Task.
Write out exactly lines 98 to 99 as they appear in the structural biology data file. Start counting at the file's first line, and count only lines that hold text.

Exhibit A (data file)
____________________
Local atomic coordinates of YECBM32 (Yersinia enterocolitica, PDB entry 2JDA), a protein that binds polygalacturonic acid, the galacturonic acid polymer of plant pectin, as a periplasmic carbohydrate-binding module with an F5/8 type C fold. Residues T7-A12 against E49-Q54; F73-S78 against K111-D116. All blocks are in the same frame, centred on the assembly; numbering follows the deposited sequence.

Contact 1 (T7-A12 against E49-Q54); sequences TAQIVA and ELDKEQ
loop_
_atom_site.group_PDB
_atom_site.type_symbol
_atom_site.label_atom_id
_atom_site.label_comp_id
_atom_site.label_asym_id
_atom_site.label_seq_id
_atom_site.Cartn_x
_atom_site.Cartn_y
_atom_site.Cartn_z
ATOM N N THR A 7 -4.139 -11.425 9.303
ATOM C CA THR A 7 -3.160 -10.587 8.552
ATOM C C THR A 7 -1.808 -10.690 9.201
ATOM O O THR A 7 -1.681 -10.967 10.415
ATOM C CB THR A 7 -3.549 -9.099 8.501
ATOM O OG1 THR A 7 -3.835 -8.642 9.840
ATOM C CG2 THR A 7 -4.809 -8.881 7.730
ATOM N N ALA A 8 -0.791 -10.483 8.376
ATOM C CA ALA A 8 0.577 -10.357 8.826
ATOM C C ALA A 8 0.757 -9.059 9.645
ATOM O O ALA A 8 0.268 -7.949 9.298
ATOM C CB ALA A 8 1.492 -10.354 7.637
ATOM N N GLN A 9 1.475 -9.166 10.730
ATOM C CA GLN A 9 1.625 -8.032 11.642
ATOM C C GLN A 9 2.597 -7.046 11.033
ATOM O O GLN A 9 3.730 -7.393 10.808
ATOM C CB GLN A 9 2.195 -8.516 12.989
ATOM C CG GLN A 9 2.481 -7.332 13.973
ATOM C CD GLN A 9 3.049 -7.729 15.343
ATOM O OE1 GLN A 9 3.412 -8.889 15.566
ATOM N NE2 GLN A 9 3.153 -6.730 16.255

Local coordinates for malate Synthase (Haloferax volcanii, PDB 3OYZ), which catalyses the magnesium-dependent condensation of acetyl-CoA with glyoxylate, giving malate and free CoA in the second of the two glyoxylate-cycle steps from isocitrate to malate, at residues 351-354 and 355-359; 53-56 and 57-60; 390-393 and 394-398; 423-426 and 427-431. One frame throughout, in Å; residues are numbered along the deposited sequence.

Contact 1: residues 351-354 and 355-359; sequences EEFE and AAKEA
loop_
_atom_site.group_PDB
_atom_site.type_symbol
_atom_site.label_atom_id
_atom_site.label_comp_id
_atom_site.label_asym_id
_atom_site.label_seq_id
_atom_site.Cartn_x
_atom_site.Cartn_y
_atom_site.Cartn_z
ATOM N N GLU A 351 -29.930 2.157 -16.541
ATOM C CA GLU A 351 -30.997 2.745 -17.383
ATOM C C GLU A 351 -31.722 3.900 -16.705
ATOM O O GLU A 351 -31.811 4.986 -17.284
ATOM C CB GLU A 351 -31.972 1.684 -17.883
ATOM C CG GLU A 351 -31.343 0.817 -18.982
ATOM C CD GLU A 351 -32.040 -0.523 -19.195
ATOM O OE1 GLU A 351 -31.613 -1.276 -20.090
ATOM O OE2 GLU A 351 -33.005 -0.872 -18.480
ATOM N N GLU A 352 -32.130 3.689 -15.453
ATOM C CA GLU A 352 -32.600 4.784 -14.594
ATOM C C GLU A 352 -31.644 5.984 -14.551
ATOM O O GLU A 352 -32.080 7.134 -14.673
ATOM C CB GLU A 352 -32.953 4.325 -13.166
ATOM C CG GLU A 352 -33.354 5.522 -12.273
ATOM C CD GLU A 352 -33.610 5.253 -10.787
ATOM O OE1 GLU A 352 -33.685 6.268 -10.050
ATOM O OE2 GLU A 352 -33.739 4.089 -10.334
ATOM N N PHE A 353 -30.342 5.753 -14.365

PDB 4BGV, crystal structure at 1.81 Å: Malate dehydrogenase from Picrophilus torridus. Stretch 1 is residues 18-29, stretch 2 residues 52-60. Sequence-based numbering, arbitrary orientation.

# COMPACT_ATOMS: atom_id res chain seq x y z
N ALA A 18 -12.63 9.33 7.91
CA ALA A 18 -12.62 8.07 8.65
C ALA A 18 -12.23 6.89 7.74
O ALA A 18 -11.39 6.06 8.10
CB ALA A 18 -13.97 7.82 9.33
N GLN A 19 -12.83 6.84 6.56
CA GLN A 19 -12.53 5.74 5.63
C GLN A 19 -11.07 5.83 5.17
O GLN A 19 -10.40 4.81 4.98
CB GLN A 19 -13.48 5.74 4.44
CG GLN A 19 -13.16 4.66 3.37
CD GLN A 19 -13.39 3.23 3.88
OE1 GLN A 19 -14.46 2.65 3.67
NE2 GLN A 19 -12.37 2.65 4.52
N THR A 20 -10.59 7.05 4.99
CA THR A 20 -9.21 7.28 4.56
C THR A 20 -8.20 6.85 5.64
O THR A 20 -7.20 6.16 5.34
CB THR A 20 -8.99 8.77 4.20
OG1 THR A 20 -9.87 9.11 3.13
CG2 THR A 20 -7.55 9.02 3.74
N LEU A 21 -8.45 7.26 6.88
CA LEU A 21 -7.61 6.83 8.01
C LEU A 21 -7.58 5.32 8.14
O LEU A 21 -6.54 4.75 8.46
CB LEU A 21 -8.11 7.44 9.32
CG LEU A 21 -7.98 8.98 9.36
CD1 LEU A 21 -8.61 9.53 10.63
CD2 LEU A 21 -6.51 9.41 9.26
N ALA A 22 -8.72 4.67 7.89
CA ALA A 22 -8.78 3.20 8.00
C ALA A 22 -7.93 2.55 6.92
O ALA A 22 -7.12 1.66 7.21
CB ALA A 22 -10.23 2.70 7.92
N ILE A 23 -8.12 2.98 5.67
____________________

C ALA A 22 -7.93 2.55 6.92
O ALA A 22 -7.12 1.66 7.21